Quote of the day–Dennis A. Henigan et al

Once the right to keep and bear arms is separated from its long-established tether to a militia purpose, it is unclear what legal standard gun laws would need to survive constitutional challenge. There is little doubt, however, that recognition of a broad private right to be armed will create a new presumption against the constitutionality of gun laws, whereas currently there is a virtually absolute presumption in favor of their constitutionality. Guns would achieve a specially protected constitutional status imposing unique limits on the legislative authority of the elected representatives of the people that would apply to no other dangerous products. Ironically, regulation of guns, the only publicly-available consumer product designed to inflict lethal injury, would be required to meet a higher constitutional standard than regulation of cars, lawnmowers and other dangerous products capable of inflicting lethal injury, but not designed to do so.

Dennis A. Henigan et al
Director of the Brady Center to Prevent Gun Violence Legal Action Project
Some time after March of 2007
Second Amendment Fantasy–The Brady Center’s Critique of the Parker v. District of Columbia Decision
Emphasis in the original.
[Henigan et al overlook two important points:

  1. Federal regulation of cars, lawnmowers, etc. is prohibited by the 10th Amendment.
  2. Regulation of a products unintended consequences is much different than that for which it is designed.

Ignoring the first point for today and concentrating on the second point a little thought will reveal the regulation Henigan supports is much different than that of cars and lawnmowers.

A regulation requiring a self-propelled lawnmower to turn itself off when the operator releases their hands from the controls would be analogous to something like requiring a gun to tolerate being dropped without discharging. Which, if it were done by a state legislature, I wouldn’t pick a constitutional fight over. A regulation which restricted self-propelled lawnmowers to government employees is analogous to the type of restrictions Henigan advocates.

Beyond the above points the 2nd Amendment specifically protects the right of the people to keep and bear arms. So yes, assuming the Heller (formerly Parker) decision goes our way, guns would achieve a specially protected constitutional status imposing unique limits on our government. This was the original intent of the 2nd Amendment.

Therefore a more succinct response to Henigan et al would be, “And your point is?”–Joe]


I almost used this exact paragraph from here as my QOTD but decided to look around some more and save that for some other time. I then saw this exact paragraph while visiting here and again was sorely tempted. As I continued to wander my RSS feeds revealed Sebastian and Kevin eliminated my backups. Either it is a conspiracy against me or great minds think alike. I’m inclined to think the later because Say Uncle has the same complaint as I do.

5 thoughts on “Quote of the day–Dennis A. Henigan et al

  1. “…currently there is a virtually absolute presumption in favor of their constitutionality.”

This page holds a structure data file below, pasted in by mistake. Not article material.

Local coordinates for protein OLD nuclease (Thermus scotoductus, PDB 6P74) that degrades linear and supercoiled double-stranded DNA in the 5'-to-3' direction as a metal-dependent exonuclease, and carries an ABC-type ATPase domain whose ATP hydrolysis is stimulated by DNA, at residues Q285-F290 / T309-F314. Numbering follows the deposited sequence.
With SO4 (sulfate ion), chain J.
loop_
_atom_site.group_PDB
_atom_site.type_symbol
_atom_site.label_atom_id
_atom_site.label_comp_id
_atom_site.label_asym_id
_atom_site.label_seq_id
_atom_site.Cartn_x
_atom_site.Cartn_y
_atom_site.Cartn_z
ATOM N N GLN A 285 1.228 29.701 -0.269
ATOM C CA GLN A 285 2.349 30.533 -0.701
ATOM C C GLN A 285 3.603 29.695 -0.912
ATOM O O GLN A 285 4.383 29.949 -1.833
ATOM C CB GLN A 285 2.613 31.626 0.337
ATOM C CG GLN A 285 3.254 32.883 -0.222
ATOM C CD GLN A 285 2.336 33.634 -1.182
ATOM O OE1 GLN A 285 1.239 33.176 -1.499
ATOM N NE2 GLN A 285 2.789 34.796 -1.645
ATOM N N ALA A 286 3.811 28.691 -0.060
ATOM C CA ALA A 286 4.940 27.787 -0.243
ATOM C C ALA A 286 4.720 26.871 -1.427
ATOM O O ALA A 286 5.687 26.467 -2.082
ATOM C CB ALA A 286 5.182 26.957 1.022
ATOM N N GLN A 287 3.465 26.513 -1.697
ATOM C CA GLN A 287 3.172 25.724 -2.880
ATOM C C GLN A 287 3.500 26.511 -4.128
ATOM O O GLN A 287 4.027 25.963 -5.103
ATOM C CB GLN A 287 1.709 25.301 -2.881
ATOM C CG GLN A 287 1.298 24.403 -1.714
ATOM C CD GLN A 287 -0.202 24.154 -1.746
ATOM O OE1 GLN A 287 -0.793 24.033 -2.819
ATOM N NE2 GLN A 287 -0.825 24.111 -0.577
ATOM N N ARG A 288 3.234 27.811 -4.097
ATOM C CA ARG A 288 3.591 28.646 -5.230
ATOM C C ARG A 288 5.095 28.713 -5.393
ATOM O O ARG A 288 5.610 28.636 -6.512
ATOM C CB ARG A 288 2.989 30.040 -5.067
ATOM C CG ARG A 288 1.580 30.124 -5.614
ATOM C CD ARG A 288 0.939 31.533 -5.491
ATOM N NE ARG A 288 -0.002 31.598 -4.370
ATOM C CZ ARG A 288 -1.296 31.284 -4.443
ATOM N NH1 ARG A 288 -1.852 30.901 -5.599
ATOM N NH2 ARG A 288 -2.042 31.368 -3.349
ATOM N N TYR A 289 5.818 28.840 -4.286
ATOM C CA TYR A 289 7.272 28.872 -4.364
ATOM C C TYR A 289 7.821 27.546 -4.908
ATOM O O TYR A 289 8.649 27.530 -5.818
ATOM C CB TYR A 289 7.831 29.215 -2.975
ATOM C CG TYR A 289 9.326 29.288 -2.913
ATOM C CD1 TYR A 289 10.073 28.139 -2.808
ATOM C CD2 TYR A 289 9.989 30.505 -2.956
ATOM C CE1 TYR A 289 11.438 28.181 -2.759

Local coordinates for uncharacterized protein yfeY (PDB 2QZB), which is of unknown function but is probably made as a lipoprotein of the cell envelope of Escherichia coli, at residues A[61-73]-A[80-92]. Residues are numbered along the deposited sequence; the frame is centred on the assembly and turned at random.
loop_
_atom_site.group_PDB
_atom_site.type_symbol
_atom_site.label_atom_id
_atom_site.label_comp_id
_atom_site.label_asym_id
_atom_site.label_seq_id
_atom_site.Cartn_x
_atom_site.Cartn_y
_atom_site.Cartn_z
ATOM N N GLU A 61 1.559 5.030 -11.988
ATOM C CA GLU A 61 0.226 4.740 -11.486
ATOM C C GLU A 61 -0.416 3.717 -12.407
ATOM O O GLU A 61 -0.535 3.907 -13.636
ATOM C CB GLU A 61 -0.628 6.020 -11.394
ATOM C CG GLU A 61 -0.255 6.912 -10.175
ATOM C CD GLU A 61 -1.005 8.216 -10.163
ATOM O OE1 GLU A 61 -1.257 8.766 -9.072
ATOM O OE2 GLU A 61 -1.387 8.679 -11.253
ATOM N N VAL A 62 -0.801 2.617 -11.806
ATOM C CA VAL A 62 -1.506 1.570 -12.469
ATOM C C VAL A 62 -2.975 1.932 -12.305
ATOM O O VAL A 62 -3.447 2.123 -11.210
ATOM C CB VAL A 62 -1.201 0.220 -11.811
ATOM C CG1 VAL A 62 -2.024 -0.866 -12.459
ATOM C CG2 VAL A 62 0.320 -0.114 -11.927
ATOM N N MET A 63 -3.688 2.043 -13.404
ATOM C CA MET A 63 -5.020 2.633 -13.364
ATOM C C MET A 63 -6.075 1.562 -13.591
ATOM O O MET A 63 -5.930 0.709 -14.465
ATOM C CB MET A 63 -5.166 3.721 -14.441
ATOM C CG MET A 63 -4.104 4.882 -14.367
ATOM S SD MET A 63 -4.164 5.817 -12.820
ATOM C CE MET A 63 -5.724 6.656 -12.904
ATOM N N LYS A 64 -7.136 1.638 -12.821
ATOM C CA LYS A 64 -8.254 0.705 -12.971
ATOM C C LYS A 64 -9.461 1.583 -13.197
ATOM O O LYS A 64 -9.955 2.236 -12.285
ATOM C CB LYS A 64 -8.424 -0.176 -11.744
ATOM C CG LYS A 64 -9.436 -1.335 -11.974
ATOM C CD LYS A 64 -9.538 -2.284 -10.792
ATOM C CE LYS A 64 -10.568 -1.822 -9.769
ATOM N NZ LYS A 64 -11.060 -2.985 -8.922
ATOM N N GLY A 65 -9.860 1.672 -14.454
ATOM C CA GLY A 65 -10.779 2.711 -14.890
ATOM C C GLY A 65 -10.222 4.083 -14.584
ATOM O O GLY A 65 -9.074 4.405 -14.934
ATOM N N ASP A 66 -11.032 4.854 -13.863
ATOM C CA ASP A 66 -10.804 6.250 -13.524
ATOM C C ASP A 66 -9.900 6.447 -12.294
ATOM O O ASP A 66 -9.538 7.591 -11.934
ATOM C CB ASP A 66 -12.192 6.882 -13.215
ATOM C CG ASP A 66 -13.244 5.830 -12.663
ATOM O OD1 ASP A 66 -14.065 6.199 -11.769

Speak for yourself, Dennis Henigan. Obviously you’ve never taken the time to read what the Founders themselves thought of the Second Amendment. Maybe you should rephrase your statement and make to more honest:

    “…currently, there is a virtually absolute presumption that the Second Amendment will not be enforced, and that it can therefore, like much of the Constitution, be completely ignored.”

  2. That quote cracks me up first I’m like “Once the right to keep and bear arms is separated from its long-established tether to a militia purpose,”

    well that’s not true. Then I’m like “it is unclear what legal standard gun laws would need to survive constitutional challenge.”

    well that’s not true either!

    To the groups that attempt to explain why they justify taking away civil rights, a comma is usually a tool in a sentence that separates two lies to somehow try to make one truth.

  3. Automobiles are absolutely unregulated.

    Only automobiles operated on public road are regulated.

    A fifteen year old can buy a car on ebay, pay to have it towed to his house, and spend all day turning cookies in his parents’ back 40 without ever touching government paper. Legally.

  4. “…without ever touching government paper. Legally.”

    Except for sales and excise taxes. Said fifteen year-old could then purchase fuel for said car without paying highway taxes, and save quite a bit of the regular pump price, and while he was at it, he could buy a bag-full of matches and lighters, and most Leftists wouldn’t bat an eye.

    When we get to the point that there are multiple, public-funded shooting ranges in every city and town, and several others in the countryside in between, all with public-funded ROs, then I’ll get a license to use my guns at them. Maybe. If they have good facilities and rifle lanes of more than 200 yards. The federal taxes we already pay on ammunition and sales taxes on guns could be used to fund them.

    Oh, and to complete the analogy; we’d need to have “shooter’s education” programs in every public school in the country, wherein the district provides guns, ammunition and instructors to teach everyone good marksmanship. (Leftists; poop your pants all you want [and please do] but this very sort of program was actually fairly common in public schools in the Post W.W.II period).

    This could be easily justified in light of the fact that we have the 2nd Amendment, whereas we can already justify driver’s ed and public roads in the absence of any specific Bill of Rights guarantee to our right to keep and drive cars. Also because there are vastly fewer gun accident fatalities than there are motor vehicle fatalities (last time I looked it up it was a ratio of 1:31).

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